In a Reverse 1031 Exchange, a qualified exchange transaction occurs. The investor first acquires the replacement property, followed by the disposition of the relinquished property later. This timing is the opposite of that for a Forward 1031 Exchange. You perform this exchange to defer taxes on the sale of the relinquished property while obtaining the replacement property. By acquiring the replacement property, a Reverse 1031 Exchange lets you proceed if a problem develops with the relinquished property. You won’t jeopardize getting the replacement property when it’s available, even if you have trouble with the relinquished property. A Forward 1031 Exchange requires you to identify and successfully dispose of the relinquished property first. This can delay or prevent you from obtaining the replacement property.
Parking Arrangement for a Qualified Exchange
To facilitate the safe-harbor Reverse 1031 Exchange under a QEAA, the neutral EAT accepts title to a property. The property remains parked until all parties are ready to complete the qualified exchange. At that time, a simultaneous exchange occurs with each party receiving the other property.
Reverse 1031 Exchange Structures
You have a choice between two Reverse 1031 Exchange structures under the Safe Harbor rules:
- Exchange Last: The simultaneous exchange occurs at the end of the Reverse 1031 Exchange. This is more flexible for financing and structuring the transaction. You park the replacement property with the EAT at the start of the exchange period. You then complete the transaction by disposing of the relinquished property by the end of the exchange period. Because you must first obtain the replacement property, you will need a loan while doing an exchange last transaction. The replacement property held by the EAT serves as collateral for the loan. You can refinance the loan once the Reverse 1031 Exchange is complete.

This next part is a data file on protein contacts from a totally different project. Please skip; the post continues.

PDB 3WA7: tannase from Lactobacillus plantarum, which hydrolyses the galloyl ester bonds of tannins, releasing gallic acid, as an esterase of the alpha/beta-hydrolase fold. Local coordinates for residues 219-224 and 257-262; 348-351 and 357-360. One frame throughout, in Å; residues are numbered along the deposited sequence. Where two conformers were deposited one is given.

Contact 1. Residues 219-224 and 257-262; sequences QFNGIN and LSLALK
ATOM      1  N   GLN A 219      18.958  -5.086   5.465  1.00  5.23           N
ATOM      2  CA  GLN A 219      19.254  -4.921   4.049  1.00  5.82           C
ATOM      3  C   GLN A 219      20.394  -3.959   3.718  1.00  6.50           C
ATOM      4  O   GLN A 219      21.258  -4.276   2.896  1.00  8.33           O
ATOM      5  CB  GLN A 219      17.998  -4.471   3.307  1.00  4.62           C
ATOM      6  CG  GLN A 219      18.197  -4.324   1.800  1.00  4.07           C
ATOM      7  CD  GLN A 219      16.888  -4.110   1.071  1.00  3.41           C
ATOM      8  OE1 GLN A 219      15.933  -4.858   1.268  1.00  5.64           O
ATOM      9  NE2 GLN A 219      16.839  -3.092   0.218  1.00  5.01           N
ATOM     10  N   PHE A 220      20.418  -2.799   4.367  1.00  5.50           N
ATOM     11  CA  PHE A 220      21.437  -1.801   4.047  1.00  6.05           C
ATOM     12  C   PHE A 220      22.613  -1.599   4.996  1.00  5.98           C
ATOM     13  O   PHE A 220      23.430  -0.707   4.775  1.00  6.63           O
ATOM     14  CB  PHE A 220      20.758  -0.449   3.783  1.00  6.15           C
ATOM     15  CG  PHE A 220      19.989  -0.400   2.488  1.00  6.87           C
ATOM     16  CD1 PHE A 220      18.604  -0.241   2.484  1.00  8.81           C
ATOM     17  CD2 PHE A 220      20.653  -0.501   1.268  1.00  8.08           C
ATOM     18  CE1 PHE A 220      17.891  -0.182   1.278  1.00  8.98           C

- Exchange First: The simultaneous exchange occurs at the beginning of the Reverse 1031 Exchange. In this structure, you directly acquire the replacement property while transferring the relinquished property’s title to the EAT. Lenders prefer this structure because the EAT doesn’t hold the title to the collateral property. The downside is that it traps your equity in the relinquished property. This means you must advance the equity amount as the down payment for your loan. You might not have that kind of cash available, which is why most investors prefer the exchange last structure.
Other structures are available for a non-safe-harbor exchange.
Reverse 1031 Exchange Structure Considerations
You should consider the following when choosing a Reverse 1031 Exchange structure:
- Operations: Does parking a property create operational problems? Will a change in title affect tenants or vendors?
- Risk Management: Will the EAT have any problems accepting title? For instance, is the property toxic or does it have operational problems?